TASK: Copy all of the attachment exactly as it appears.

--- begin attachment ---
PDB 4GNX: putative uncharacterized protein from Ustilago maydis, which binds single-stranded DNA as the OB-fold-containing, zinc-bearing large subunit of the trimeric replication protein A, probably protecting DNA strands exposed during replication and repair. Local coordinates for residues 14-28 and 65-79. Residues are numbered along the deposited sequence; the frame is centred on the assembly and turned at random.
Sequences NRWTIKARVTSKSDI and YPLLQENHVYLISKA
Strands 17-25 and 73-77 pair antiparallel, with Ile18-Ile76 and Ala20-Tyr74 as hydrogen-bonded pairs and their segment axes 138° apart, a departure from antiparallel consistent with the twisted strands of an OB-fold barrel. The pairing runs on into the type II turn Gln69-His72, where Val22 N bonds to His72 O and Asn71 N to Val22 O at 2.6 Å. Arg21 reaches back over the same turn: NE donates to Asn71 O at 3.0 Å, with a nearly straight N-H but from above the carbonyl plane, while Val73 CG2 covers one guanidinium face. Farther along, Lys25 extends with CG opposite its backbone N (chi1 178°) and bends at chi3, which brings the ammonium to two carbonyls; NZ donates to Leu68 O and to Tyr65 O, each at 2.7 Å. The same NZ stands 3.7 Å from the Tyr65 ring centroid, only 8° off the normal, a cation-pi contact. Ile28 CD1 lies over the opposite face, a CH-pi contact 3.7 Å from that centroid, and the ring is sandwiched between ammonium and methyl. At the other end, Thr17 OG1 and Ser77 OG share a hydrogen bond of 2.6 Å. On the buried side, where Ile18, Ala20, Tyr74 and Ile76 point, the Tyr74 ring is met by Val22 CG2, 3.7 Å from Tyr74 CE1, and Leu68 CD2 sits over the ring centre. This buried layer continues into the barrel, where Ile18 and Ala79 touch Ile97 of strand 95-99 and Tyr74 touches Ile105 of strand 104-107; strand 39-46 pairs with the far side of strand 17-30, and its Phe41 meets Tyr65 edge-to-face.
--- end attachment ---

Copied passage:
PDB 4GNX: putative uncharacterized protein from Ustilago maydis, which binds single-stranded DNA as the OB-fold-containing, zinc-bearing large subunit of the trimeric replication protein A, probably protecting DNA strands exposed during replication and repair. Local coordinates for residues 14-28 and 65-79. Residues are numbered along the deposited sequence; the frame is centred on the assembly and turned at random.
Sequences NRWTIKARVTSKSDI and YPLLQENHVYLISKA
Strands 17-25 and 73-77 pair antiparallel, with Ile18-Ile76 and Ala20-Tyr74 as hydrogen-bonded pairs and their segment axes 138° apart, a departure from antiparallel consistent with the twisted strands of an OB-fold barrel. The pairing runs on into the type II turn Gln69-His72, where Val22 N bonds to His72 O and Asn71 N to Val22 O at 2.6 Å. Arg21 reaches back over the same turn: NE donates to Asn71 O at 3.0 Å, with a nearly straight N-H but from above the carbonyl plane, while Val73 CG2 covers one guanidinium face. Farther along, Lys25 extends with CG opposite its backbone N (chi1 178°) and bends at chi3, which brings the ammonium to two carbonyls; NZ donates to Leu68 O and to Tyr65 O, each at 2.7 Å. The same NZ stands 3.7 Å from the Tyr65 ring centroid, only 8° off the normal, a cation-pi contact. Ile28 CD1 lies over the opposite face, a CH-pi contact 3.7 Å from that centroid, and the ring is sandwiched between ammonium and methyl. At the other end, Thr17 OG1 and Ser77 OG share a hydrogen bond of 2.6 Å. On the buried side, where Ile18, Ala20, Tyr74 and Ile76 point, the Tyr74 ring is met by Val22 CG2, 3.7 Å from Tyr74 CE1, and Leu68 CD2 sits over the ring centre. This buried layer continues into the barrel, where Ile18 and Ala79 touch Ile97 of strand 95-99 and Tyr74 touches Ile105 of strand 104-107; strand 39-46 pairs with the far side of strand 17-30, and its Phe41 meets Tyr65 edge-to-face.